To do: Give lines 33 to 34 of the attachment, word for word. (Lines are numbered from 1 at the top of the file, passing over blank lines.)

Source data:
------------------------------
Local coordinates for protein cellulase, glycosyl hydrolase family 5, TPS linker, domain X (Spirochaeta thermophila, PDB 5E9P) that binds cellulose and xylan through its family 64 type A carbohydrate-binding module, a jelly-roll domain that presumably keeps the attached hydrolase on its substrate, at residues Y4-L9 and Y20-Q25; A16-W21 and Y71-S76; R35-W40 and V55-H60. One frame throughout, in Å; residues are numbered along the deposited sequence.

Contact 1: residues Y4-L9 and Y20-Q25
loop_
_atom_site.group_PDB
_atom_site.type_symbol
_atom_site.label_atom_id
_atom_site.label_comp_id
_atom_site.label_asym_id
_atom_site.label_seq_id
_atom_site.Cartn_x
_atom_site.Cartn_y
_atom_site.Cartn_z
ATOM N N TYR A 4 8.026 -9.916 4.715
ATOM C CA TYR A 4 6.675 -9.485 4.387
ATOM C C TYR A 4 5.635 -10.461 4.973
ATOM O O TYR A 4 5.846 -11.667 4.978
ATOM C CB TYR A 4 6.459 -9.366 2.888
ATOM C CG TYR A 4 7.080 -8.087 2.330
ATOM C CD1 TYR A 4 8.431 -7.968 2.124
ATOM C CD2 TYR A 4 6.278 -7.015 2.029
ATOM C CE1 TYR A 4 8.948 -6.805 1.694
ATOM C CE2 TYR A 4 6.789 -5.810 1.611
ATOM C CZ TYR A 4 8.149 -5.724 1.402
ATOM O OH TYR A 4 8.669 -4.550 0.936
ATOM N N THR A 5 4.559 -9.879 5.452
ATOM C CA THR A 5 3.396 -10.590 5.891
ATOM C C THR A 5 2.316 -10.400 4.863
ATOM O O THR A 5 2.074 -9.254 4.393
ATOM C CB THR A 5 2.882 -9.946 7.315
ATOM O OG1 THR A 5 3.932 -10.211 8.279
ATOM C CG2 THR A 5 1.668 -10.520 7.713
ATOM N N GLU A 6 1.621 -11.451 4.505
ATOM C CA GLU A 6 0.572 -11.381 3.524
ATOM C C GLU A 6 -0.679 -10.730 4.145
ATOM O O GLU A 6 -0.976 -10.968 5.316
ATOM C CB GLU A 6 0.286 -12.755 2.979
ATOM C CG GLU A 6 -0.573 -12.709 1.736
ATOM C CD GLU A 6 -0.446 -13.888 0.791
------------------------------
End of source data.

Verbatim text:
ATOM C CA GLU A 6 0.572 -11.381 3.524
ATOM C C GLU A 6 -0.679 -10.730 4.145